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Lecture 4 – Network Flow Programming. Topics Terminology and Notation Network diagrams Generic problems (TP, AP, SPP, STP, MF) LP formulations Finding solutions with Excel add-in. Network Optimization. Network flow programming (NFP) is a special case of linear programming

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lecture 4 network flow programming
Lecture 4 – Network Flow Programming

Topics

  • Terminology and Notation
  • Network diagrams
  • Generic problems (TP, AP, SPP, STP, MF)
  • LP formulations
  • Finding solutions with Excel add-in
network optimization
Network Optimization
  • Network flow programming (NFP) is a special case of linear programming
  • Important to identify problems that can be modeled as networks because:
  • Network representations make optimization models easier to visualize and explain
  • Very efficient algorithms are available
terminology
Terminology
  • Nodes and arcs
  • Arc flow (variables)
  • Upper and lower bounds
  • Cost
  • Gains (and losses)
  • External flow (supply an demand)
  • Optimal flow
transportation problem

Warehouse

Supply

Markets

Demand

Example:

San Francisco

New York

350

325

Los Angeles

Chicago

600

300

Austin

275

Chicago

From/To

NY

Austin

Unit Shipping Costs

SF

2.5

1.7

1.8

LA

1.8

1.4

--

Transportation Problem

We wish to ship goods (a single commodity) from

m warehouses to n destinations at minimum cost.

Warehouse i has si units available i = 1,…,m and destination

j has a demand of dj, j = 1,…,n.

Goal: Ship the goods from warehouses to destinations

at minimum cost.

slide7

(0)

(0)

DUM

[-50]

  • The min-cost flow network for this transportation problem is given by

NY

[-325]

(2.5)

(1.7)

SF

[350]

(1.8)

CHI

[-300]

(M)

(1.8)

AUS

[-275]

(1.4)

[600]

LA

  • Total supply = 950, total demand = 900
  • Transportation problem is defined on a bipartite network
  • Arcs only go from supply nodes to destination nodes; to handle excess supply we can create a dummy destination with a demand of 50 and 0 shipment cost
modeling issues
Modeling Issues

·

Costs on arcs to dummy destination = 0

(In some settings it would be necessary

to include a nonzero warehousing cost.)

·

The objective coefficient on the LA ® NY arc is M.

This denotes a large value and effectively prohibits

use of this arc (could eliminate arc).

·

We are assured of integer solutions because

technological matrix A is totally unimodular.

(important in some applications)

· Decision variables: xij = amount shipped from warehouse i to destinationj

slide9

The LP formulation of the transportation problem with m

sources and n destinations is given by:

m

n

å

å

Min

cijxij

j =1

i =1

n

å

xijsi , i = 1,…,m (no dummy node)

s.t.

j =1

m

å

xij = dj, j = 1,…,n

i =1

0 xijuij , i = 1,…,m, j = 1,…,n

assignment problem
Assignment Problem

Special case of transportation problem:

• same number of sources and destinations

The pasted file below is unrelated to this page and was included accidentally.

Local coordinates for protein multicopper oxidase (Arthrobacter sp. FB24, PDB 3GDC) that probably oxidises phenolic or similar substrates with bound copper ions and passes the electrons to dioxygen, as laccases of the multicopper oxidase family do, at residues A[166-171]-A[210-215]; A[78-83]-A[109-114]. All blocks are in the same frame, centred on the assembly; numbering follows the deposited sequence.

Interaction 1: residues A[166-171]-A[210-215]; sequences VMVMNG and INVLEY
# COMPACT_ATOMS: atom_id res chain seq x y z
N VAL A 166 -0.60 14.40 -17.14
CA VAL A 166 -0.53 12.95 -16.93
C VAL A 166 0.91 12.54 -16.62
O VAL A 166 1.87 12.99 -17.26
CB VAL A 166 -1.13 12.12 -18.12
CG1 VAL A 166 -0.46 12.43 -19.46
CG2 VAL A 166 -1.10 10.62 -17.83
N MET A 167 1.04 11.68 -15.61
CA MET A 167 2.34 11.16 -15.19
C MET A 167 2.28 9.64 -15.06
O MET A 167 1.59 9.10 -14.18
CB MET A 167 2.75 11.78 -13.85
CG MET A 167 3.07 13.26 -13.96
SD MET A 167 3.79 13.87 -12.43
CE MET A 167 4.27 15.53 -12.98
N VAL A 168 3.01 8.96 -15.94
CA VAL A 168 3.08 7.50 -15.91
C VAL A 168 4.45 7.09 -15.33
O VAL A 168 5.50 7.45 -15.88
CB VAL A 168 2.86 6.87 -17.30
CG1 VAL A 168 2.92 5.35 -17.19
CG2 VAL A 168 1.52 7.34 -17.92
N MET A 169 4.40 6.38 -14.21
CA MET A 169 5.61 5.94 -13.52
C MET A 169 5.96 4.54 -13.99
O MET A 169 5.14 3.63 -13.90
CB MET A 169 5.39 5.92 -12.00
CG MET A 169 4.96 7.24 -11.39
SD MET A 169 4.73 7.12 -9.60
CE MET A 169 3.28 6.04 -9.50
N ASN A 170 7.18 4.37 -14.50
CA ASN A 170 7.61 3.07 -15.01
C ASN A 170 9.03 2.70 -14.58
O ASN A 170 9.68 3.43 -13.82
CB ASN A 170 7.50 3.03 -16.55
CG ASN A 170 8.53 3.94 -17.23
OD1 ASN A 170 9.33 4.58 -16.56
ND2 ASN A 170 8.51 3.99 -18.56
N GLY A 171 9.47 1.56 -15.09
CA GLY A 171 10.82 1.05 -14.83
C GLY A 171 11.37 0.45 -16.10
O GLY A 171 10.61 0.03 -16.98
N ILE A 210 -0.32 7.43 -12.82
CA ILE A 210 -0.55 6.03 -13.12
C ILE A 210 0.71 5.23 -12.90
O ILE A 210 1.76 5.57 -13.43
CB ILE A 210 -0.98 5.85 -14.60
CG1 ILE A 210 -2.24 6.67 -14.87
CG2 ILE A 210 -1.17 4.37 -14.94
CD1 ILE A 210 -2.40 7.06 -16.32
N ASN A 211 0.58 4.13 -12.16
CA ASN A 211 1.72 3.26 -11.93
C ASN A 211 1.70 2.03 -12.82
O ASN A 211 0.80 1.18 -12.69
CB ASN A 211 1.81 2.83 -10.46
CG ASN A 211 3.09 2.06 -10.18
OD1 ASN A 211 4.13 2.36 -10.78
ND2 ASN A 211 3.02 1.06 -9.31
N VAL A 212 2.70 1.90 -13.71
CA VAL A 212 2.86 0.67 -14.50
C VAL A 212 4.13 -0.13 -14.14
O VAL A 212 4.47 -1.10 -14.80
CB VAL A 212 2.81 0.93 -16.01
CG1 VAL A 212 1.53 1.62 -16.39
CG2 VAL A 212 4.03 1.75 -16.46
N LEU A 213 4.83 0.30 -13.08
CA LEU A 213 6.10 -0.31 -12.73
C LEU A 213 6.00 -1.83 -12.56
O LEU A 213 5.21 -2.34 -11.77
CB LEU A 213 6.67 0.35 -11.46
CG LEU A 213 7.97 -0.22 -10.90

• all supplies and demands = 1

Example

4 ships to transport 4 loads from single port

to 4 separate ports;

Each ship will carry exactly 1 load;

Associated shipping costs as shown.

Port/load

1

2

3

4

1

5

4

6

7

2

6

6

7

5

Ship

3

7

5

7

6

4

5

4

6

6

slide12

Problem: Find a one-to-one matching between ships and ports in such a way as to minimize the total shipping cost.

(5)

(4)

1

[1]

1

[-1]

(6)

(7)

(6)

(6)

2

2

[1]

[-1]

(7)

(5)

(7)

(5)

[1]

3

(7)

3

[-1]

(6)

(4)

(5)

(6)

4

[1]

4

[-1]

(6)

{

1, if ship i goes to port j

0, otherwise

Decision variables are xij =

characteristics of assignment problem
Characteristics of Assignment Problem
  • Note that from a feasibility perspective it could be possible to have x11 = x12 = x13 = x14 = ¼. But we know that a pure network flow problem guarantees that the simplex method will yield an integer solution. In this case we know that each xij will either take on 0 or 1.
  • If a particular ship cannot carry a particular load then we can use M as in the transportation problem.
  • Other types of assignments:
    • a. workers to jobs
    • b. tasks to machines
    • c. swimmers to events (in a relay)
    • d. students to internships
shortest path problem
Shortest Path Problem
  • Given a network with “distances” on the arcs, our goal is to find the shortest path from the origin to the destination.
  • These distances might be length, time, cost, etc, and the values can be positive or negative. (A negative cij can arise if we earn revenue by traversing an arc.)
  • The shortest path problem may be formulated as a special case of the pure min-cost flow problem.
slide15

Example

(cij) = cost/length

(2)

2

4

(3)

(4)

(1)

(1)

(2)

[-1]

6

[1]

1

(6)

(7)

(2)

3

5

  • We wish to find the shortest path from node 1 to node 6.
  • To do so we place one unit of supply at node 1 and push it through the network to node 6 where there is one unit of demand.
  • All other nodes in the network have external flows of zero.

 SP Tree Solution

shortest path problem solution
Shortest Path Problem Solution

*

*

*

*

x

= 0 for all other arcs

x

= 1,

x

= 1,

x

= 1,

ij

24

12

46

Total length (objective value) = 9

network notation
Network Notation

A = set of Arcs, N = set of nodes

Forward Star for node i : FS(i) = { (i,j ) : (i,j) Î A }

Reverse Star for node i : RS(i) = { (j,i ) : (j,i) Î A }

RS(i)

FS(i)

i

i

shortest path model
Shortest Path Model

In general, if node s is the source node and node tis the termination node then the shortest path problem may be written as follows.

å

cijxij

Min

(i,j)ÎA

{

1, i = s

–1, i = t

0, iÎN \ {s,t}

å

å

xij

xji

s

.t.

=

-

(i,j)ÎFS(i)

(j,i)ÎRS(i)

xij³ 0, " (i,j) Î A

general solution to shortest path problem
General Solution to Shortest Path Problem

{

1, if (i,j) is on the shortest path

0, otherwise

  • In general,

x*

=

ij

  • As in the assignment problem, the integer nature of the solution is key to this shortest path formulation.
  • Examples of shortest path problems:
  • a. airline scheduling
  • b. equipment replacement
  • c. routing in telecommunications networks
  • d. reliability problems
  • e. traffic routing
shortest path tree problem
Shortest Path Tree Problem
  • It is sometimes useful to find the shortest path from node s to all other m- 1 nodes in the network.